Readers: Children

Published: 2013

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Filed under ..Children/Picture Books, .Fiction, Afghan, Nonethnic-specific

If I Stay and Where She Went by Gayle Forman

If I Go.Where She Went

That the film version of If I Stay is currently in production is reason enough to read the book before Hollywood leaves its indelible imprint too soon. Trust me: 99.9% of the time, the book is better. The intensity and ferocity that author Gayle Forman offers with her careful, lucid words, that your imagination magically makes ‘real,’ couldn’t possibly be duplicated on the flat screen – not with this sort of intimacy and depth.

Like the young lovers within, these two books shouldn’t be separated. The duo comprises a ‘she said’/’he said’ love story from its innocent inception to its miraculous recovery. In If I Stay, Mia and Adam are both musicians – Mia with her classic cello, Adam with his rock ‘n roll guitar. They are wondrously young, utterly in love, and infinitely hopeful … until Mia is lying in a hospital bed, the only survivor of a tragic auto accident that rips her away from her entire family. Mia’s twisted, damaged body lies comatose, while her mind remembers everything she has to live for, and her heart must decide if she should stay …

Three years later, in Where She Went, Adam speaks. He’s moved to L.A., he’s making amazing music, and he’s famous beyond his wildest dreams. He’s also living with a caring woman he can’t love, popping pills just to survive each day, and on the verge of imploding his rock star band. During a New York stopover on his way to London, Adam buys a ticket on a whim for a cello concert at Carnegie Hall. He’s too famous to sneak out, and is summoned by the evening’s star … and so begins a not-quite 24-hour reunion that will restore two young lives … again.

Fresh. Soulful. Raw. Sighs, tears, joy, as well.

Go ahead … put aside any cynicism and just believe.

Readers: Middle Grade, Young Adult

Published: 2009 and 2011

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Filed under ..Middle Grade Readers, ..Young Adult Readers, .Audio, .Fiction, Nonethnic-specific

Line 135 by Germano Zullo, illustrated by Albertine

Line 135Clearly this image is not doing justice to the book’s spirited cover with its bright lime green train and fluorescent orange doors. To appreciate its vibrancy is reason enough to go find the real book! See that jauntily ponytailed, smiling little girl? She’s definitely inviting you to join her whimsical, thoughtful adventure …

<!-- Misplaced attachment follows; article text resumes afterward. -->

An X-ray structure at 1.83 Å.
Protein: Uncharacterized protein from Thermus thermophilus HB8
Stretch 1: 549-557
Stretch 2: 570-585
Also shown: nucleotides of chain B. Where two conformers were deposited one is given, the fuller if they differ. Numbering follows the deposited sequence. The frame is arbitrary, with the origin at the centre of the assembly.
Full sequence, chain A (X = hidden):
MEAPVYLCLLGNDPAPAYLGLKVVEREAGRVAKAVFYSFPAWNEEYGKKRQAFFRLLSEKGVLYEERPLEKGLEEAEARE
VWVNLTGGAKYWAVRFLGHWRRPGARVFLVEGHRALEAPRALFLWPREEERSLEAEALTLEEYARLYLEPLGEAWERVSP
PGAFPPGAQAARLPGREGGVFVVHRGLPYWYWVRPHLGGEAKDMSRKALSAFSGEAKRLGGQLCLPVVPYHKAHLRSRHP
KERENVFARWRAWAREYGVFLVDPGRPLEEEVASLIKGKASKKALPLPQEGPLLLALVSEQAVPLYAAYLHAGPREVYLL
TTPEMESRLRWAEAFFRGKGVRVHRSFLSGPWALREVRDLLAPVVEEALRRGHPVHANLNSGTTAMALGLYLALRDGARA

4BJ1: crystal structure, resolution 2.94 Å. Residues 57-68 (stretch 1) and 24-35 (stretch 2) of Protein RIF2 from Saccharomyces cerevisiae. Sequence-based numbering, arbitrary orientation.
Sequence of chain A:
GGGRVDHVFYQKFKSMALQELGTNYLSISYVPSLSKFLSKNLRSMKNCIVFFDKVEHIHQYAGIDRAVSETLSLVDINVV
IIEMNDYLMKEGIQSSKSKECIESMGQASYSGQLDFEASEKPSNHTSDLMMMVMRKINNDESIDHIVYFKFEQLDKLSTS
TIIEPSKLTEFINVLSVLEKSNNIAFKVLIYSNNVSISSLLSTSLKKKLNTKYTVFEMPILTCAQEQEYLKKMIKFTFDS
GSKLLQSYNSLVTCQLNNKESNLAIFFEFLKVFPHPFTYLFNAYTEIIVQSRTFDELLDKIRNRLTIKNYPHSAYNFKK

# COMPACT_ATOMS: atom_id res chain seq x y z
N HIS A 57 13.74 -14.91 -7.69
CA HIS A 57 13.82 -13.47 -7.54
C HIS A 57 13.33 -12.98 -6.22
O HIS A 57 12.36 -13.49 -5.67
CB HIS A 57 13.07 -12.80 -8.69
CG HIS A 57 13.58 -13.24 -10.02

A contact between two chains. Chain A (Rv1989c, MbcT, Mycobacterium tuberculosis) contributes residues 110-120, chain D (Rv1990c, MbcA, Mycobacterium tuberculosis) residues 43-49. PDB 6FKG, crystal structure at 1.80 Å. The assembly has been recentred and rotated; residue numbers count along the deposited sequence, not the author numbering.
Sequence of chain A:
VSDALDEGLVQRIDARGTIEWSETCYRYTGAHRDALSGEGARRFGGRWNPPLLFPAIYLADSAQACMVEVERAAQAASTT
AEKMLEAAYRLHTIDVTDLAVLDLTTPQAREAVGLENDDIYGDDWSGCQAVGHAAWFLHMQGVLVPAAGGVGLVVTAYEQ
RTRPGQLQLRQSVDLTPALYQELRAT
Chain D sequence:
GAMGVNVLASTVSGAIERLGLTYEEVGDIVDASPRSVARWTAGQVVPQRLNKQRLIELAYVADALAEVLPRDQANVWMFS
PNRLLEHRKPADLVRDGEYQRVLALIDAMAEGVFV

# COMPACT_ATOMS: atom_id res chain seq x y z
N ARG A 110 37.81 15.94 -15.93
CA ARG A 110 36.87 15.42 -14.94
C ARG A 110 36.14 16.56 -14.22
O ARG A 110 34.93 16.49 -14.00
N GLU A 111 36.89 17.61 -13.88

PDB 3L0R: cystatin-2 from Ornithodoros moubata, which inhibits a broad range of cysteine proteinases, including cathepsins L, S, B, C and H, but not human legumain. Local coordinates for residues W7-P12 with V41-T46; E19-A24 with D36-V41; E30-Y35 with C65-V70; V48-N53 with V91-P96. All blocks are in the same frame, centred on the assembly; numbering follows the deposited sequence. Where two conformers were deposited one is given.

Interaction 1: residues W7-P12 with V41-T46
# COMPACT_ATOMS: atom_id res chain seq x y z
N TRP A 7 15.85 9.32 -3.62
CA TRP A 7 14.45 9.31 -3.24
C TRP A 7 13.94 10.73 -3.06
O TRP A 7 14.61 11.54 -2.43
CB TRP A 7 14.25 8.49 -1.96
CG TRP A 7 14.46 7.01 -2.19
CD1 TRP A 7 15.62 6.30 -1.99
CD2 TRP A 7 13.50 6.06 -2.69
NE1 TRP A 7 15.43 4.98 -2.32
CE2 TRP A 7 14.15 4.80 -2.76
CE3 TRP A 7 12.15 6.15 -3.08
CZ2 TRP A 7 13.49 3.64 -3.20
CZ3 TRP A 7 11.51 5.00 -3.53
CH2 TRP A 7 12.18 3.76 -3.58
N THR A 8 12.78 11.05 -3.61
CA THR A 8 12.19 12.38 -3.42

“There are two places I belong in the world,” the girl explains – her house in the city and her grandmother’s home in the country. Her mother has helped her board the train to visit her grandmother who lives “practically on the other side of the world.” Savvy traveler that she already is, someday, the little girl is going to go “everywhere” and “know the entire world.” Her mother and grandmother warn that’s “impossible … it’s difficult enough to know yourself.” But the tenacious child rightfully insists, “when I am big, I will make sure that life moves with me.”

Contrary? Courageous? “I will go everywhere,” she asserts. She doesn’t need to wait to be “big” to know her future: “I will go here. I will go there. I will go this way and I will go that way. I will know the entire world.” With youthful exuberance, she affirms, “it is possible.” She’ll make you believe …

Beyond author Germano Zullo’s encouraging, inspiring prose, Line 135 is a visually enchanting delight. The titular ‘line’ travels directly across every page, each double spread enhanced with black-and-white, pen-drawn, exquisitely detailed views of changing landscapes as the technicolor train journeys from city to country. That the ’135′ is made up of three prime numbers in sequence – 1, 3, 5 – seems to be a nod to the indivisible connectedness of family (mother and grandmother literally ground both ends of the line from start to finish) in the midst of going here and there and everywhere.

“When you move between two places, it’s called traveling,” the wise young girl explains, as illustrator Albertine felicitously complies with beckoning scenes of stretched skyscrapers, mod shopping districts, stacked apartments, busy factories, overcrowded superhighways … that soon give way to gracious homes, wildflowered fields, uniquely rotund animals, and a few chimerical places that just might be out of this world. Echoing a child’s endless imagination, words and pictures work intricately together to remind us to never let limits keep us from going forth … onward ho, indeed!

Readers: Children

Published: 2013 (United States)

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Filed under ..Children/Picture Books, .Fiction, .Translation, European